top of page


Updated: Feb 6, 2020

“What happens to us in life is less important than how we respond to what happens to us.” – Viktor Frankl

Have you ever asked someone a question, only to watch them erupt in anger?

“Hi, Honey. Did you remember to pick up the dry cleaning?”

“Dry cleaning?! Like I don’t have enough to do already! I pick up after you! The kids! Shopping! Washing clothes! Dishes! It never ends! Do you think I was put on this Earth to pick up after you? Am I some sort of maid?! Am I your servant?! Huh?! Well, am I?!”

Anyway, I think you get the point.

In Alcoholics Anonymous they suggest that you “pay attention to the people, places, and things you surround yourself with”. Why? Because people, places, and things are stimuli. And things that stimulate us cause us to react. Cause and effect; cause is a stimulus, and effect is our reaction.

Notice I didn’t say “response”. People, places, and things (our environment) regulate our behavior. Positive people, places, and things tend to trigger happy reactions. Conversely, negative people, places, and things tend to trigger unhappy reactions.

Reactions are typically emotion-based. Responses are typically logic-based.

Reactions are automatic and habitual. Responses are not automatic but can become habitual if you practice them. Think of the word “responsibility”; are you ‘able’ to ‘respond’ to life’s trials and tribulations? If you are, it is because you made it a priority to be responsible vs irresponsible.

Is it easy to be kind to someone who is kind to you? I would say yes.

But wouldn’t you agree that when a person is behaving badly, it is a lot more challenging to carefully and thoughtfully choose your responses? Isn’t it a whole lot easier just to react right back? The trouble is anger begets anger. Reactions can destroy trust and relationships, but trained empathetic, compassionate thoughtful responses have the power to build trust and strengthen relationships. Thankfully, responses can be learned and practiced.

Here is an example: Every single day in America, an animal is struck by a moving vehicle. Often, the animal dies on impact. But other times the animal is merely injured. The animal is hurt and deeply confused, but most of all, it is scared. Environment will do that to us. Living can be frightening. Everyone is told that if you hit an animal, be careful approaching because it may attack you. The animal is in survival mode and just trying to protect itself.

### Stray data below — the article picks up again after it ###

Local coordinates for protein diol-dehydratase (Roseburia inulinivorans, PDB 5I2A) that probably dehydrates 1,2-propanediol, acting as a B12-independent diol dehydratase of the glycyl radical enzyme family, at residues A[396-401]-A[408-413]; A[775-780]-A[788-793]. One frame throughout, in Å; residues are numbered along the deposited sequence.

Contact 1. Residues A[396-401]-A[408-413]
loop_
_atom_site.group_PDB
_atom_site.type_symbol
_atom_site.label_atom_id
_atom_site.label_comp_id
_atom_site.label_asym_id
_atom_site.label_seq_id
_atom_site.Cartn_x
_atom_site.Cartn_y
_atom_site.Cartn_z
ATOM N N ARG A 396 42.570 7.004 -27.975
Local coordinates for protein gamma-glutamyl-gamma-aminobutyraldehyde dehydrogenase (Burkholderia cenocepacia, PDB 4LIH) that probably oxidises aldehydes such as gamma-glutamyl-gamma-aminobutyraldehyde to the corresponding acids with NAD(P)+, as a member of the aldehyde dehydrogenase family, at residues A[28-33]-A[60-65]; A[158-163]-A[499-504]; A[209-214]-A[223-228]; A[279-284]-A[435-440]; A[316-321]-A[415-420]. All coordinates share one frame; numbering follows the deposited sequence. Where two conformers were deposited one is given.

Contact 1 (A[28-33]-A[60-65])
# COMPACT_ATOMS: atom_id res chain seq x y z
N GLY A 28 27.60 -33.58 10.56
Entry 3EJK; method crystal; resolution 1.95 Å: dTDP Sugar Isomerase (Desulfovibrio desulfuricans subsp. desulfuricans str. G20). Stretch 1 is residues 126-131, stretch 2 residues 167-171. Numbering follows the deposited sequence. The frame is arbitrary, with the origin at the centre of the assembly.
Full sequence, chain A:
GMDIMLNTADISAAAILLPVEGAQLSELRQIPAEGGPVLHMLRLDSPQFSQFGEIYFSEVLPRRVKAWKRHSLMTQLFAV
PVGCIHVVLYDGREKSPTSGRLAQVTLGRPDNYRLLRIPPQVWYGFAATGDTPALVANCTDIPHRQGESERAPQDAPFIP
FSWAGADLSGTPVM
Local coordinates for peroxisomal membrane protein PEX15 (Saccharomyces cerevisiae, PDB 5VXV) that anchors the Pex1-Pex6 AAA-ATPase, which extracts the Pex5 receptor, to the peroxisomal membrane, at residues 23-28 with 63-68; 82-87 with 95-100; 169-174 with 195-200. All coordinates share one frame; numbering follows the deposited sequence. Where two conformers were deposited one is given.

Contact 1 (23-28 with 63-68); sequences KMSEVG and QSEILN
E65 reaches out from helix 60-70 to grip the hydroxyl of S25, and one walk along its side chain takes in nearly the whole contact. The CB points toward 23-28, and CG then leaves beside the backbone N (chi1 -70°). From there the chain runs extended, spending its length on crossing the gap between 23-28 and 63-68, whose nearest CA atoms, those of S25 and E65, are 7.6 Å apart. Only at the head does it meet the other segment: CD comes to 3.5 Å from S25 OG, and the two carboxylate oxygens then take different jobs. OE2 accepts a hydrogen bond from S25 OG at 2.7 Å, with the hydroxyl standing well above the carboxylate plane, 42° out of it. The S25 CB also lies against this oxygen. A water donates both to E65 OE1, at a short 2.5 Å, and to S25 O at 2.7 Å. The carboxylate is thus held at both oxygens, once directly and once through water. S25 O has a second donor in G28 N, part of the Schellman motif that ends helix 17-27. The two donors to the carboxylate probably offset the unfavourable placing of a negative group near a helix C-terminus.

Now, after approaching the animal, do you take it personally if it snarls and snaps at you? Of course not. You know it is in shock and you know what its been through.

But often it’s different when it comes to our loved ones. If they snarl at us, bark at us, it is our automatic reaction to snarl and bark right back. In fact, if a person continues to behave offensively, it is our natural thought to blame them, not the people, places, and things they are dealing with in their own lives.

Our default has a name. It’s called Fundamental Attribution Error. It means that we tend to attribute bad behavior to being caused by being a bad person. We don’t consider the situations and events the person experienced prior to his or her interaction with us.

Every day since the day we were born we create habits to react to the events that occur in our lives. Many times, we react badly. We react badly and then justify the bad behavior because we feel we are right, and others are wrong – or somehow wronged us.

Here’s the thing: no one is ever just right or just wrong. Nothing is that black and white. Responsibility is our skillset to choose the right response to the people, places, and things with which we surround ourselves. If you are merely reacting to life, not responding, chances are you are hurting someone.

When watching the behavior of those around you, ask yourself a question. Does it seem like they are stuck in reaction mode or are they response-able? All reacting to a reactionary person does is cause a literal chain reaction.

Remember: Life is 10% what happens to us and 90% how we choose to respond. Don’t let reactions get in your way from living the best life with those you love.

About Fred Cuellar:

Fred Cuellar has distinguished himself in various fields. He is one of the world's top diamond experts, a three time Guinness Book record holder in jewelry design, a consultant to investment and financial firms, and a best-selling author. His clients include the Dallas Cowboys, the Denver Broncos, the Detroit Redwings, plus celebrities associated with Lionsgate and the Rubik's Brand. His personal commitment to making a difference in people's lives has taken him on a journey into the world of obesity, and his discoveries not only saved his life but can save yours.

Fred is a 2020 Thought Leader on Best Ever You.


bottom of page